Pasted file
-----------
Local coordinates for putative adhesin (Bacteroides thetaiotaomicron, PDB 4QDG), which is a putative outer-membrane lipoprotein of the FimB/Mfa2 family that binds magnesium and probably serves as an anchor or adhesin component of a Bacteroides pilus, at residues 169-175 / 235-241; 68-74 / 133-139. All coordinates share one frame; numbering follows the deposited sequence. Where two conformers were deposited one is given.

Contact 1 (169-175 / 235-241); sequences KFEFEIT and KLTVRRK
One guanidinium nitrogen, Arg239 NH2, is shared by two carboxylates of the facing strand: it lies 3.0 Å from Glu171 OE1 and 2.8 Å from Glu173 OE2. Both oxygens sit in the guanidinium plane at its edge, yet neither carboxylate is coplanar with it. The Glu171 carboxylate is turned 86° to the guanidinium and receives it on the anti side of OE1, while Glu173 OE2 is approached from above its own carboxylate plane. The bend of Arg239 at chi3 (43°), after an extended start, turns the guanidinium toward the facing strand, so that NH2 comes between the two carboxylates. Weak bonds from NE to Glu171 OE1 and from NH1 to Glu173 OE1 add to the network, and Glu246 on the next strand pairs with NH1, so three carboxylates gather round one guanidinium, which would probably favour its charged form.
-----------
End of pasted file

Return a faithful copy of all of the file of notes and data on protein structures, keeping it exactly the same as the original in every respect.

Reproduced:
Local coordinates for putative adhesin (Bacteroides thetaiotaomicron, PDB 4QDG), which is a putative outer-membrane lipoprotein of the FimB/Mfa2 family that binds magnesium and probably serves as an anchor or adhesin component of a Bacteroides pilus, at residues 169-175 / 235-241; 68-74 / 133-139. All coordinates share one frame; numbering follows the deposited sequence. Where two conformers were deposited one is given.

Contact 1 (169-175 / 235-241); sequences KFEFEIT and KLTVRRK
One guanidinium nitrogen, Arg239 NH2, is shared by two carboxylates of the facing strand: it lies 3.0 Å from Glu171 OE1 and 2.8 Å from Glu173 OE2. Both oxygens sit in the guanidinium plane at its edge, yet neither carboxylate is coplanar with it. The Glu171 carboxylate is turned 86° to the guanidinium and receives it on the anti side of OE1, while Glu173 OE2 is approached from above its own carboxylate plane. The bend of Arg239 at chi3 (43°), after an extended start, turns the guanidinium toward the facing strand, so that NH2 comes between the two carboxylates. Weak bonds from NE to Glu171 OE1 and from NH1 to Glu173 OE1 add to the network, and Glu246 on the next strand pairs with NH1, so three carboxylates gather round one guanidinium, which would probably favour its charged form.